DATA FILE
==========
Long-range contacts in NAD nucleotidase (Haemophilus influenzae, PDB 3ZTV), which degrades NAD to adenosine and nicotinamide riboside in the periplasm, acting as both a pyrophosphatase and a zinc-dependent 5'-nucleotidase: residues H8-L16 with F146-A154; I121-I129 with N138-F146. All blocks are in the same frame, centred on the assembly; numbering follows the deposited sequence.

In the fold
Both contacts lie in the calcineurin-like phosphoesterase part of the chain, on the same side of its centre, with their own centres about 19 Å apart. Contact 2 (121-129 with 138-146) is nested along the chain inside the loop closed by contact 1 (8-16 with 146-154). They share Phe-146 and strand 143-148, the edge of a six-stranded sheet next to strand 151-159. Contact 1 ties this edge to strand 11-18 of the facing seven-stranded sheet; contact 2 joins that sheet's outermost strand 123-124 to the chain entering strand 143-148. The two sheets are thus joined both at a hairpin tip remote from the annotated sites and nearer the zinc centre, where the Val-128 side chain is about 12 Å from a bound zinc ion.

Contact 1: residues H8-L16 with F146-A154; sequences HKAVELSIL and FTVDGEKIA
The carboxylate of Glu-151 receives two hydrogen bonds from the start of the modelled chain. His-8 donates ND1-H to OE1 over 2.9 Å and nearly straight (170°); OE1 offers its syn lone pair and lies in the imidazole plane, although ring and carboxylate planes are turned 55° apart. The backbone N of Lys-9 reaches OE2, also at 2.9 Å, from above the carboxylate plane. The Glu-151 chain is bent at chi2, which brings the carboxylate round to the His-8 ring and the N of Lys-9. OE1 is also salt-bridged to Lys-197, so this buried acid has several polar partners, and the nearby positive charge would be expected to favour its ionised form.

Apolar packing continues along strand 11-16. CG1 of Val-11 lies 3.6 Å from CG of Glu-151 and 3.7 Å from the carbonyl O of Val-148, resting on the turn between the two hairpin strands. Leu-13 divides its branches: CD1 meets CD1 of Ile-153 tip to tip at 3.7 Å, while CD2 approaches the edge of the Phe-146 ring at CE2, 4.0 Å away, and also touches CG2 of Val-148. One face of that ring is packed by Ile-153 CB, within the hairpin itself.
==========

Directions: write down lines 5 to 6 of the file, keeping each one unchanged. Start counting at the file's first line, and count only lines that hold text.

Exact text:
The carboxylate of Glu-151 receives two hydrogen bonds from the start of the modelled chain. His-8 donates ND1-H to OE1 over 2.9 Å and nearly straight (170°); OE1 offers its syn lone pair and lies in the imidazole plane, although ring and carboxylate planes are turned 55° apart. The backbone N of Lys-9 reaches OE2, also at 2.9 Å, from above the carboxylate plane. The Glu-151 chain is bent at chi2, which brings the carboxylate round to the His-8 ring and the N of Lys-9. OE1 is also salt-bridged to Lys-197, so this buried acid has several polar partners, and the nearby positive charge would be expected to favour its ionised form.

Apolar packing continues along strand 11-16. CG1 of Val-11 lies 3.6 Å from CG of Glu-151 and 3.7 Å from the carbonyl O of Val-148, resting on the turn between the two hairpin strands. Leu-13 divides its branches: CD1 meets CD1 of Ile-153 tip to tip at 3.7 Å, while CD2 approaches the edge of the Phe-146 ring at CE2, 4.0 Å away, and also touches CG2 of Val-148. One face of that ring is packed by Ile-153 CB, within the hairpin itself.